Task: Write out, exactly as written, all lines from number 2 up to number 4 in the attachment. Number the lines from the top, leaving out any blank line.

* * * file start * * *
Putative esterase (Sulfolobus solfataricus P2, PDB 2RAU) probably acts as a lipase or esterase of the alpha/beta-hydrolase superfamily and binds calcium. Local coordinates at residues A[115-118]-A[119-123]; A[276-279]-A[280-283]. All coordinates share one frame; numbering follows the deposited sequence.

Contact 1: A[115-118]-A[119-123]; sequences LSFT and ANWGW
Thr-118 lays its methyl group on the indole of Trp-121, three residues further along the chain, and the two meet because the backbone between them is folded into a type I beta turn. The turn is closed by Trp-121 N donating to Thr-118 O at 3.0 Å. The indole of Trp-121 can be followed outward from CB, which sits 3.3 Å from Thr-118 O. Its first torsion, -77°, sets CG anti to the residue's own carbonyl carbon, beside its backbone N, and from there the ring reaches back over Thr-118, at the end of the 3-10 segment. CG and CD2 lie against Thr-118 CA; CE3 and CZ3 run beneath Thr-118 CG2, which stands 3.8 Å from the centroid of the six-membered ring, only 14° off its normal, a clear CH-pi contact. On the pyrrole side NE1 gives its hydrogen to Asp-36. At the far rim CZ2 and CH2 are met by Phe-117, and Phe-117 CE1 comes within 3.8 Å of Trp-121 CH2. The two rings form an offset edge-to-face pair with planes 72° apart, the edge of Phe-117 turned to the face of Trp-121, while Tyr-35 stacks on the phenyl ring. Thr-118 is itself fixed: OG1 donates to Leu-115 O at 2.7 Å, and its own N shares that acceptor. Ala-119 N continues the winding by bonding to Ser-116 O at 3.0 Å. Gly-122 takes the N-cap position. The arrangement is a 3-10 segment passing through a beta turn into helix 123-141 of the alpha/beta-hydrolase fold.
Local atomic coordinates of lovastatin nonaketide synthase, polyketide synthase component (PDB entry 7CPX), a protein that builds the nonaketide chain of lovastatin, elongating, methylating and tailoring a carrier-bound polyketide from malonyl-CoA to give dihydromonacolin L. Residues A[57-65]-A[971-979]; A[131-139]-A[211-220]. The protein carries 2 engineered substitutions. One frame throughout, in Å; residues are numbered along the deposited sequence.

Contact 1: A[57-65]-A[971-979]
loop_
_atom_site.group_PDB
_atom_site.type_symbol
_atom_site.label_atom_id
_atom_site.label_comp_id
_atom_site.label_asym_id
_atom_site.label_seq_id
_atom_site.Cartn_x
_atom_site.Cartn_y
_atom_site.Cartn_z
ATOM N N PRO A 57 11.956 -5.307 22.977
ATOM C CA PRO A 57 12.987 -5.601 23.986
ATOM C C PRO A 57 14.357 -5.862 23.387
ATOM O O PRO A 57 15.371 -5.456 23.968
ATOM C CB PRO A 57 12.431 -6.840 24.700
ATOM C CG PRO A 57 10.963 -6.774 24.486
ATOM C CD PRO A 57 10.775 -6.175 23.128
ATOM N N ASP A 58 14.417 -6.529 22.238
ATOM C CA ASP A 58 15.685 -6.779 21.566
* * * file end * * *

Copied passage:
Contact 1: A[115-118]-A[119-123]; sequences LSFT and ANWGW
Thr-118 lays its methyl group on the indole of Trp-121, three residues further along the chain, and the two meet because the backbone between them is folded into a type I beta turn. The turn is closed by Trp-121 N donating to Thr-118 O at 3.0 Å. The indole of Trp-121 can be followed outward from CB, which sits 3.3 Å from Thr-118 O. Its first torsion, -77°, sets CG anti to the residue's own carbonyl carbon, beside its backbone N, and from there the ring reaches back over Thr-118, at the end of the 3-10 segment. CG and CD2 lie against Thr-118 CA; CE3 and CZ3 run beneath Thr-118 CG2, which stands 3.8 Å from the centroid of the six-membered ring, only 14° off its normal, a clear CH-pi contact. On the pyrrole side NE1 gives its hydrogen to Asp-36. At the far rim CZ2 and CH2 are met by Phe-117, and Phe-117 CE1 comes within 3.8 Å of Trp-121 CH2. The two rings form an offset edge-to-face pair with planes 72° apart, the edge of Phe-117 turned to the face of Trp-121, while Tyr-35 stacks on the phenyl ring. Thr-118 is itself fixed: OG1 donates to Leu-115 O at 2.7 Å, and its own N shares that acceptor. Ala-119 N continues the winding by bonding to Ser-116 O at 3.0 Å. Gly-122 takes the N-cap position. The arrangement is a 3-10 segment passing through a beta turn into helix 123-141 of the alpha/beta-hydrolase fold.
Local atomic coordinates of lovastatin nonaketide synthase, polyketide synthase component (PDB entry 7CPX), a protein that builds the nonaketide chain of lovastatin, elongating, methylating and tailoring a carrier-bound polyketide from malonyl-CoA to give dihydromonacolin L. Residues A[57-65]-A[971-979]; A[131-139]-A[211-220]. The protein carries 2 engineered substitutions. One frame throughout, in Å; residues are numbered along the deposited sequence.